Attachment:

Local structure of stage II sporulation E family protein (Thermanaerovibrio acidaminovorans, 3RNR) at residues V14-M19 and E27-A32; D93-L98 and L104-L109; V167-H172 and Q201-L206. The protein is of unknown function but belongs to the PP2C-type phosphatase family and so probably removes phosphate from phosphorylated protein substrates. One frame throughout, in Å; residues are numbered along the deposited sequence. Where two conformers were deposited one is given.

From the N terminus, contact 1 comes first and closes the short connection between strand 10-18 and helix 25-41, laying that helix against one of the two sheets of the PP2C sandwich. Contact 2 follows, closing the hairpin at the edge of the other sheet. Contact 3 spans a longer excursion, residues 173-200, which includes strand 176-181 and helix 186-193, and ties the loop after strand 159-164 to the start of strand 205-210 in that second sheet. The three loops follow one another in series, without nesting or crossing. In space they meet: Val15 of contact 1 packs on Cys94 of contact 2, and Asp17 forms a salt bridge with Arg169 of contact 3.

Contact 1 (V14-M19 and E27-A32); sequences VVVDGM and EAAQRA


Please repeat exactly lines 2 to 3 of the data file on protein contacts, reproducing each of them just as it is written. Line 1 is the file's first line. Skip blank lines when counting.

From the N terminus, contact 1 comes first and closes the short connection between strand 10-18 and helix 25-41, laying that helix against one of the two sheets of the PP2C sandwich. Contact 2 follows, closing the hairpin at the edge of the other sheet. Contact 3 spans a longer excursion, residues 173-200, which includes strand 176-181 and helix 186-193, and ties the loop after strand 159-164 to the start of strand 205-210 in that second sheet. The three loops follow one another in series, without nesting or crossing. In space they meet: Val15 of contact 1 packs on Cys94 of contact 2, and Asp17 forms a salt bridge with Arg169 of contact 3.

Contact 1 (V14-M19 and E27-A32); sequences VVVDGM and EAAQRA